3.9 μm, 50%
4.3 μm, 10%
2.6 μm, 50%
4.1 μm, 30%
4.4 μm, 20%
In this application for aircraft self-defense against surface-to-air missiles, it is desirable to provide wavelength components in the output laser beam 30 in the range of 2 to 3 μm and in the range of 3 to 5 μm. The above described inventive arrangement can thus provide four different selectable beam wavelength combinations, wherein each combination includes different proportions or intensities of one wavelength in the range from 2 to 3 μm and two different wavelengths in the range from 3 to 5 μm. Thus, for example, when the crystal 130 is moved so as to place the first group G1 into operation, the three respective associated crystal zones will produce an output beam including 10% of the intensity at a wavelength of 2.5 μm, 60% of the intensity at a wavelength of 3.2 μm, and 30% of the intensity at a wavelength of 4.1 μm.
The selection and design of the available spectral compositions by appropriate design of the crystal 130, as well as the selection of the most appropriate spectral composition of the output laser beam 30 in any particular actuation of the countermeasure system will respectively be based on the available information regarding the guided missile 50 that is to be counterattacked. Such identifying information is available a priori based on the total available range of attacking missiles, and is also determined in the particular tactical situation by means of sensors and the like included in the DIRCM weapon system 20.
As discussed above, FIGS. 1 and 2 illustrate one technical possibility for enabling the displacement of the crystal 130 to move the selected crystal zone Z or group G into the path of the laser beam 112. The embodiment using a servomotor 160 connected to a slide table 150 is particularly simple and achieves a rapid reliable positioning of the crystal 130. Moreover, this arrangement of a translational sliding mechanism is unaffected by, i.e. is non-critical relative to, the orientation of the crystal 130 with respect to the orientation of the pumping laser beam 112. In comparison, other possible methods of moving the crystal 130 are clearly inferior. Even if only a single wavelength is respectively to be generated, this could be achieved only in a much less flexible manner using the typical optical parametric oscillator arrangements. For example, this could be achieved by means of the above mentioned dependence of the wavelength on the index of refraction of the oscillator crystal. Namely, this could be achieved over a larger wavelength range by appropriately orienting the optical axis of the crystal while fabricating the macroscopic oscillator crystal parallelepiped that is cut from the original crystalline material, but in such a case the angular orientation and the index of refraction is thereby set to a fixed value. Alternatively, this could be achieved over a smaller wavelength range during operation, by adjusting the crystal temperature, but such a method is very slow and error prone in practice. As another alternative, this effect could be achieved by tilting or tipping the crystal 130 in the resonator formed between the resonator mirrors 140A and 140B, relative to the axial direction of the pumping laser beam 112. However, such an adjustment or variation of the resonator setting is considerably more difficult to achieve and more error prone than the inventive sliding displacement of the oscillator crystal 130 having different crystal zones within a fixed resonator.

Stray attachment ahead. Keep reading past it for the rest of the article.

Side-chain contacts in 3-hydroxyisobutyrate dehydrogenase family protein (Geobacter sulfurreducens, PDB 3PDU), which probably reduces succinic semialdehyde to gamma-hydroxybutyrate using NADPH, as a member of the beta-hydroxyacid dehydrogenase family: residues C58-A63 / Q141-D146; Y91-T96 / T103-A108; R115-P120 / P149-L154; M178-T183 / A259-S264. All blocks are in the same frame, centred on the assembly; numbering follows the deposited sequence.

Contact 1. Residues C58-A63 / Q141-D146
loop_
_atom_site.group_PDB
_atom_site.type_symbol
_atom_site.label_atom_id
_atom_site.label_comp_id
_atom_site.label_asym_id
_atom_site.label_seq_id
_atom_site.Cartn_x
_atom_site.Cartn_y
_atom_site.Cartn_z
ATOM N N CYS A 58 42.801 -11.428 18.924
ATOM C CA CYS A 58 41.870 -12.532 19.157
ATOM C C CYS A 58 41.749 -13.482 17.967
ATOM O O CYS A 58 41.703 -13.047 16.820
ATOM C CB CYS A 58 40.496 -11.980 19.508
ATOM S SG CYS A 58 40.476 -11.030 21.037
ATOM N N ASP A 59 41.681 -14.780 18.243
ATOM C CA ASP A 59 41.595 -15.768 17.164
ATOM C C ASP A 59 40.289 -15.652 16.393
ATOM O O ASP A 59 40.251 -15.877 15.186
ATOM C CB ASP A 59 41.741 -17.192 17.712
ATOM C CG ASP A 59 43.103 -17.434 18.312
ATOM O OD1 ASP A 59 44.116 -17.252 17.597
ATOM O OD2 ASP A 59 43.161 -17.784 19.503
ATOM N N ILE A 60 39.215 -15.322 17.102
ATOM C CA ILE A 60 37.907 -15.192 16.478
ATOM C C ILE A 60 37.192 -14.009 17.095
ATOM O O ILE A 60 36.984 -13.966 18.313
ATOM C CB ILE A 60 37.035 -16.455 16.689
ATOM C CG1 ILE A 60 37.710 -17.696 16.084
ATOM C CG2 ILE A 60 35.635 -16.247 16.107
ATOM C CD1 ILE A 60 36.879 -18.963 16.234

Although the invention has been described with reference to specific example embodiments, it will be appreciated that it is intended to cover all modifications and equivalents within the scope of the appended claims. It should also be understood that the present disclosure includes all possible combinations of any individual features recited in any of the appended claims.
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|WO2004024559A2 *||Sep 4, 2003||Mar 25, 2004||Bar-Avi Patrick||Infrared counter measure for large aircraft|
|WO2009002300A1 *||Jun 22, 2007||Dec 31, 2008||Bae Systems Information||Non-directional laser-based self-protection|
|WO2012052914A2||Oct 18, 2011||Apr 26, 2012||Active Air Ltd.||Countermeasure system|
|U.S. Classification||372/22, 372/23, 372/20|
|International Classification||F41H13/00, F41H11/02, G01S7/495|
|Cooperative Classification||G01S7/495, F41H13/0062, F41H11/02|
|European Classification||G01S7/495, F41H11/02, F41H13/00F2D|
|Dec 6, 1999||AS||Assignment|
|May 3, 2002||AS||Assignment|
|Dec 28, 2006||FPAY||Fee payment|
Year of fee payment: 4
|Dec 23, 2010||FPAY||Fee payment|
Year of fee payment: 8
|Dec 24, 2014||FPAY||Fee payment|
Year of fee payment: 12